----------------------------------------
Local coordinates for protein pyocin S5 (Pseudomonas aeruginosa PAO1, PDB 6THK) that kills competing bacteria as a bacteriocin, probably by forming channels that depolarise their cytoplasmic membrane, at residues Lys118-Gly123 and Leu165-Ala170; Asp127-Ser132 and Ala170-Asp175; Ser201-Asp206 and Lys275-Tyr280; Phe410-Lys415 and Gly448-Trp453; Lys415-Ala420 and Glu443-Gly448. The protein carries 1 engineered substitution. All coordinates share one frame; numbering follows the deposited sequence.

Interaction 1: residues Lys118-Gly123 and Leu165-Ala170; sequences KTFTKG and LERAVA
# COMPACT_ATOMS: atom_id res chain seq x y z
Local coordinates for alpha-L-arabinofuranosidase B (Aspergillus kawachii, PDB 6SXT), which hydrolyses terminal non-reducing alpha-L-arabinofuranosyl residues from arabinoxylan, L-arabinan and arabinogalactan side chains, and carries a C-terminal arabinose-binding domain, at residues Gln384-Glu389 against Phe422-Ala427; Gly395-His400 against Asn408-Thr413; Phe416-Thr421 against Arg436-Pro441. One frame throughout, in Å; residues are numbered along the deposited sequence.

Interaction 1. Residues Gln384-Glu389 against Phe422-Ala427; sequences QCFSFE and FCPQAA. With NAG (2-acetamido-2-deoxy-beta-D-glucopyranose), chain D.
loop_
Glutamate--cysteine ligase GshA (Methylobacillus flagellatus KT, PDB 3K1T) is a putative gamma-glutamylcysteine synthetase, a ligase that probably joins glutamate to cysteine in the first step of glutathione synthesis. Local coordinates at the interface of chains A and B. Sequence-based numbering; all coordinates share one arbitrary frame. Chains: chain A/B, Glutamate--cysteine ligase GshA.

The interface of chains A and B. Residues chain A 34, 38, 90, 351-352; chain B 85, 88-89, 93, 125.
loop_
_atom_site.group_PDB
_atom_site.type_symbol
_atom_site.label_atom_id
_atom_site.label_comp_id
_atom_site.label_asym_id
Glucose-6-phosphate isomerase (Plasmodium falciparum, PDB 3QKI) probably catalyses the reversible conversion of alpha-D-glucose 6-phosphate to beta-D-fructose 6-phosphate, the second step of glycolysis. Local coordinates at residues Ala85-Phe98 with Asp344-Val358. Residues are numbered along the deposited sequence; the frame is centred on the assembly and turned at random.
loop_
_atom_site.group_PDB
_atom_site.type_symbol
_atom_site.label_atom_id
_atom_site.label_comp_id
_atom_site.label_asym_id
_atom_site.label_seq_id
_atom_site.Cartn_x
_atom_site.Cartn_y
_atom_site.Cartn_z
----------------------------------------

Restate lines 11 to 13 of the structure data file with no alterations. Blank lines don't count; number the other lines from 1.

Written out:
_atom_site.type_symbol
_atom_site.label_atom_id
_atom_site.label_comp_id